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Science Vs

Author: Gimlet

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There are a lot of fads, blogs and strong opinions, but then there’s SCIENCE. Science Vs is the show from Gimlet Media that finds out what’s fact, what’s not, and what’s somewhere in between. We do the hard work of sifting through all the science so you don't have to. This season we tackle football concussions, heartbreak, 5G networks, sleep, magic mushrooms, free healthcare, police use of force, asteroids and more.

94 Episodes
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A group of teenagers and college kids were fed up with the lousy healthcare in their neighborhood. So they decided to fight the system head on—a fight that still resonates today. Sid Davidoff, Mickey Melendez, and Cleo Silvers share their story. Check out the full transcript here: http://bit.ly/33QhYKXSelected references: Mickey Melendez's Book: http://bit.ly/34Ww1ik Interview with Cleo Silvers: http://bit.ly/2Xcg58S Article about lead testing in the 1970s: http://bit.ly/2qTJSqN  To hear more on lead poisoning prevention today: http://bit.ly/2Qh3MXK Pacifica Radio Archives: pacificaradioarchives.org
Not sleeping enough turning you into a monster? Cutting-edge science helps us understand why. And we sort through the fads to find out, what really works to get more ZZZs. We speak with lab coordinator Pam De Young, sleep researcher Dr. Brady Riedner, and circadian scientist Prof. Russell Foster. Check out the full transcript here: http://bit.ly/2Ns26Zt Selected references: Consensus on the optimal amount of sleep: http://bit.ly/2Nu33Rc Local sleep review: http://bit.ly/33rXWGL Drunk study: http://bit.ly/33sN1wo Melatonin review: http://bit.ly/2WXC1EW E-reader study: http://bit.ly/2NU67EY Credits:This episode was produced by Rose Rimler and Lexi Krupp with help from Wendy Zukerman, along with Michelle Dang, Meryl Horn and Kaitlyn Sawrey. We’re edited by Caitlin Kenney. Fact checking by Diane Kelly. Mix and sound design by Peter Leonard. Music written by Peter Leonard, Emma Munger, Bobby Lord, and Bach. Recording assistance from Dave Drexler, Tim Peterson, Zoe Sullivan, and Martin Wiggins. Sonification of EEG data came from Dr. Gerold Baier and Dr. Thomas Hermann. A big thanks to Dr. Amandine Valomon, Prof. James Krueger, Dr. Ari Shechter, Dr. Jade Wu, Dr. Bei Bei, Dr. Connor Sheehan, Dr. Jennifer Ailshire, Dr. Agostinho Rosa, and everyone else we spoke to for this episode, especially our frustrated sleepers. Thanks for calling in! And special thanks to Chuma Ossé, the Zukerman family and Joseph Lavelle Wilson.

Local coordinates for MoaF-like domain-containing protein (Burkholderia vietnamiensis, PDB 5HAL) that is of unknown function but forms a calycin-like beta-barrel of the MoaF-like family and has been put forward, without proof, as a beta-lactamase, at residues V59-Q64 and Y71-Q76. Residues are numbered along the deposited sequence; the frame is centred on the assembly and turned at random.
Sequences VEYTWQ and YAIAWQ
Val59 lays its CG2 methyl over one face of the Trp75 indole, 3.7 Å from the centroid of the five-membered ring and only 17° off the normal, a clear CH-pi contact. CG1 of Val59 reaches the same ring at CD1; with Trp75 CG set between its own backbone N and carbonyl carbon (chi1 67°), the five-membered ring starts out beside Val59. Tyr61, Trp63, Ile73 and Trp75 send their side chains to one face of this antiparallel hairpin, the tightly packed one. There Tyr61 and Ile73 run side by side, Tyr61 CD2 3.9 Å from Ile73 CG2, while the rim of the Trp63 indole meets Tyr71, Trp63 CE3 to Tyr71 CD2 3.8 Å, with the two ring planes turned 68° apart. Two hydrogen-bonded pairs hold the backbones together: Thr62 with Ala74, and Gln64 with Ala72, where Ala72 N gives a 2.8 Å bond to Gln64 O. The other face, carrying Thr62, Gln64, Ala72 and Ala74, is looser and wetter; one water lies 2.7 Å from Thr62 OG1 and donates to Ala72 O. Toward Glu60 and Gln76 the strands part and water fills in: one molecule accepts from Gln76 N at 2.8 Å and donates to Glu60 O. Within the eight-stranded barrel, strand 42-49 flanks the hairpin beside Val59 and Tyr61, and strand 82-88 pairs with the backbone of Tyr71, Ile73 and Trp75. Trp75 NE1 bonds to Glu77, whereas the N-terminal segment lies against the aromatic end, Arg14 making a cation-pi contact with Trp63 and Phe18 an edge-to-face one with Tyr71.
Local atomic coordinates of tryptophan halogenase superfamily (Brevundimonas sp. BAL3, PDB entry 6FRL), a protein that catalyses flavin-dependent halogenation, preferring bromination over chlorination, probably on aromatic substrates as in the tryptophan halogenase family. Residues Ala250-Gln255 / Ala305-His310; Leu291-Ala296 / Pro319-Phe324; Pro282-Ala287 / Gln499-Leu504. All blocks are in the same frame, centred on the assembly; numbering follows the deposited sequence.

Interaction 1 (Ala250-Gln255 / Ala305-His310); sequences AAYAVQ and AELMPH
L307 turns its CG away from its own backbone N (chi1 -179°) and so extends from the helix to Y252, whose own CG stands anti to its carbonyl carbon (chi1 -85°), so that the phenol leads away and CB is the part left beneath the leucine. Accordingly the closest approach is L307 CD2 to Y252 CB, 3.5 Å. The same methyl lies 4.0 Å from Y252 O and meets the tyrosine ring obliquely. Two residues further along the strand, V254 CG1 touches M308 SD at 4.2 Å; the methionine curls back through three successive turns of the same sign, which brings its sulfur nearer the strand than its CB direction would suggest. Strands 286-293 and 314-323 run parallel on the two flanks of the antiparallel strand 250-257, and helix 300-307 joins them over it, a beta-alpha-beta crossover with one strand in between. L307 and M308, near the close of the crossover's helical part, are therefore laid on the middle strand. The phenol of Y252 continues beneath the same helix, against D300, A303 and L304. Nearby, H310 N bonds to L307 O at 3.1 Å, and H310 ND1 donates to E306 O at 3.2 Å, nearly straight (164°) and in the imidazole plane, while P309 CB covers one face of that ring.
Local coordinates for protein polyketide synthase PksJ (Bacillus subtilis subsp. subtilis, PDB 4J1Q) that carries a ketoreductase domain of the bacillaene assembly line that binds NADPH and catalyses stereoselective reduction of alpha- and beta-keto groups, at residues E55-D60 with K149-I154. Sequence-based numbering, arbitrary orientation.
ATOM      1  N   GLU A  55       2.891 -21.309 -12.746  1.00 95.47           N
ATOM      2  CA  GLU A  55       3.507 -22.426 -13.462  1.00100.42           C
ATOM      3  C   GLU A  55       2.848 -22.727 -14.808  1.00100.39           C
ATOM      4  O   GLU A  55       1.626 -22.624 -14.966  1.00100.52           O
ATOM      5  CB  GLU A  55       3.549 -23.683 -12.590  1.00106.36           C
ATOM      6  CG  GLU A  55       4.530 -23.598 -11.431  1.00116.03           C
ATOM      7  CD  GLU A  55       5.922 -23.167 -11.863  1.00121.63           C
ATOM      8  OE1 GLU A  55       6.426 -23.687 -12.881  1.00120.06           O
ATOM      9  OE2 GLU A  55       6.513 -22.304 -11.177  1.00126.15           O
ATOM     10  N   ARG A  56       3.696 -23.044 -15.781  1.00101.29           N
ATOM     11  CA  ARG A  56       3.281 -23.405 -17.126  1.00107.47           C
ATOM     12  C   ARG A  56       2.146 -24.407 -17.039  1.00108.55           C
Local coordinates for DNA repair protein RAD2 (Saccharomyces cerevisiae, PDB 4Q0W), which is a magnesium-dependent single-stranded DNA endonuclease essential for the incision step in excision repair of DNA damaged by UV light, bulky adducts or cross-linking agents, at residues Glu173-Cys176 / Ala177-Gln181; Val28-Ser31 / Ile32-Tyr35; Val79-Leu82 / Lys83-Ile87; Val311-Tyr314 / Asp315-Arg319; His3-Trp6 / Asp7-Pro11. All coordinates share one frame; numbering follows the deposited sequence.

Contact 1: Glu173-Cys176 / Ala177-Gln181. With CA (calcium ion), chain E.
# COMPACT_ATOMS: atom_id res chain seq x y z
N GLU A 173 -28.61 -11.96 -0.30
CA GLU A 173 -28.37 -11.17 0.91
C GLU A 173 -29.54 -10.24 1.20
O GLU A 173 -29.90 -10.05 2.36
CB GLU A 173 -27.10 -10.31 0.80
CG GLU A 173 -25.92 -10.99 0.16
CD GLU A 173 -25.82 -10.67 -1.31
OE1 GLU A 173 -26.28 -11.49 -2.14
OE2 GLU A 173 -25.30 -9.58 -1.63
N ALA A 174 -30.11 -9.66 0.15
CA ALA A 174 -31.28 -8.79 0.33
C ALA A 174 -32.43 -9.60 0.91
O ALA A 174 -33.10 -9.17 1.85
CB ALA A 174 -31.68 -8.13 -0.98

5G: Welcome to the Revolution?

5G: Welcome to the Revolution?

2019-10-3100:35:3512

How should we feel about 5G? Is it a breakthrough technology that will revolutionize our world, or in a bid to get new gadgets, are we risking our health? To find out, we spoke with electrical engineer Prof. Jeff Andrews, biologist Prof. Henrik Mouritsen, radiology safety expert Prof. Chris Collins, and psychologist Prof. Rodney Croft. Check out the full transcript here: http://bit.ly/2qd2MIR Selected references: Jeff’s paper on the future of 5G: http://bit.ly/36ob7tW Chris's review on 5G’s safety: http://bit.ly/336losL Henrik's article on the effect of electromagnetic radiation on migratory birds: https://go.nature.com/338t3Xy Review on symptoms associated with electromagnetic waves: http://bit.ly/2JF7C8V Credits: This episode was produced by Meryl Horn with help from Wendy Zukerman, Lexi Krupp, Michelle Dang and Rose Rimler. We’re edited by Caitlin Kenney. Fact checking by Michelle Harris, Lexi Krupp, and Michelle Dang. Mix and sound design by Peter Leonard and Bobby Lord. Music written by Peter Leonard, Bobby Lord and Emma Munger. Recording assistance from Olivia Aldridge, Beth McMullen, and Mirjam Steger. A huge thanks to all the people we spoke to for this episode including: Dr. Sarah Loughran, Dr. Stefano Cucurachi, Professor Muriel Médard, Dr. Harish Krishnaswamy, Dr. Christopher Labos, Dr. Jordan Gerth, Dr. Arno Thielens, Prof. David Carpenter, Dr. Jerrold Bushberg, Dr. Patrick Mineault, Norman Carreck and ARPANSA. Extra thanks to Kaitlyn Sawrey, Shahzad Ahsan, Rachel Ward, the Zukerman Family and Joseph Lavelle Wilson.